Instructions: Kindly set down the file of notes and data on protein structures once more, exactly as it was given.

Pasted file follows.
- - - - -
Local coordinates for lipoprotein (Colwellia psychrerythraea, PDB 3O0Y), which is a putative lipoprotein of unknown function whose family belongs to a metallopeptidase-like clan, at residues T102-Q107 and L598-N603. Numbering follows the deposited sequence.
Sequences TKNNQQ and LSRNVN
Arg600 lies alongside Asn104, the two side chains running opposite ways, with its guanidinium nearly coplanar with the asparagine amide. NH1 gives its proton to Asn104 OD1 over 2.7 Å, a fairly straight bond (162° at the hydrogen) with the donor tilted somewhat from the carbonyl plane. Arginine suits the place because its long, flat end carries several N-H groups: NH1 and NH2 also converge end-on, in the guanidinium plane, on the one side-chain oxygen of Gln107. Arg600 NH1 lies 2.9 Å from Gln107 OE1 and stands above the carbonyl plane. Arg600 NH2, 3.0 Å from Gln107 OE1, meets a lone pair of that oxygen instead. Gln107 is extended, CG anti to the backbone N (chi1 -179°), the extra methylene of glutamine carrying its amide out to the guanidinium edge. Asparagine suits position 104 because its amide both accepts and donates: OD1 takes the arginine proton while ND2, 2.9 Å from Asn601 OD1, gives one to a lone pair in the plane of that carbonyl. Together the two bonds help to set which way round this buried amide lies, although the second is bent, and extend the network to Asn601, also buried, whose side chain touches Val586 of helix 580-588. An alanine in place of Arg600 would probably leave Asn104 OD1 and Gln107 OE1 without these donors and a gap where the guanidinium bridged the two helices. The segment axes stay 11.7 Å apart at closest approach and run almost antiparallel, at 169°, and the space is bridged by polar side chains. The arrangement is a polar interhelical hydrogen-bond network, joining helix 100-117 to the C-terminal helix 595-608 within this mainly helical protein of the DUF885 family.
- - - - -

Local coordinates for lipoprotein (Colwellia psychrerythraea, PDB 3O0Y), which is a putative lipoprotein of unknown function whose family belongs to a metallopeptidase-like clan, at residues T102-Q107 and L598-N603. Numbering follows the deposited sequence.
Sequences TKNNQQ and LSRNVN
Arg600 lies alongside Asn104, the two side chains running opposite ways, with its guanidinium nearly coplanar with the asparagine amide. NH1 gives its proton to Asn104 OD1 over 2.7 Å, a fairly straight bond (162° at the hydrogen) with the donor tilted somewhat from the carbonyl plane. Arginine suits the place because its long, flat end carries several N-H groups: NH1 and NH2 also converge end-on, in the guanidinium plane, on the one side-chain oxygen of Gln107. Arg600 NH1 lies 2.9 Å from Gln107 OE1 and stands above the carbonyl plane. Arg600 NH2, 3.0 Å from Gln107 OE1, meets a lone pair of that oxygen instead. Gln107 is extended, CG anti to the backbone N (chi1 -179°), the extra methylene of glutamine carrying its amide out to the guanidinium edge. Asparagine suits position 104 because its amide both accepts and donates: OD1 takes the arginine proton while ND2, 2.9 Å from Asn601 OD1, gives one to a lone pair in the plane of that carbonyl. Together the two bonds help to set which way round this buried amide lies, although the second is bent, and extend the network to Asn601, also buried, whose side chain touches Val586 of helix 580-588. An alanine in place of Arg600 would probably leave Asn104 OD1 and Gln107 OE1 without these donors and a gap where the guanidinium bridged the two helices. The segment axes stay 11.7 Å apart at closest approach and run almost antiparallel, at 169°, and the space is bridged by polar side chains. The arrangement is a polar interhelical hydrogen-bond network, joining helix 100-117 to the C-terminal helix 595-608 within this mainly helical protein of the DUF885 family.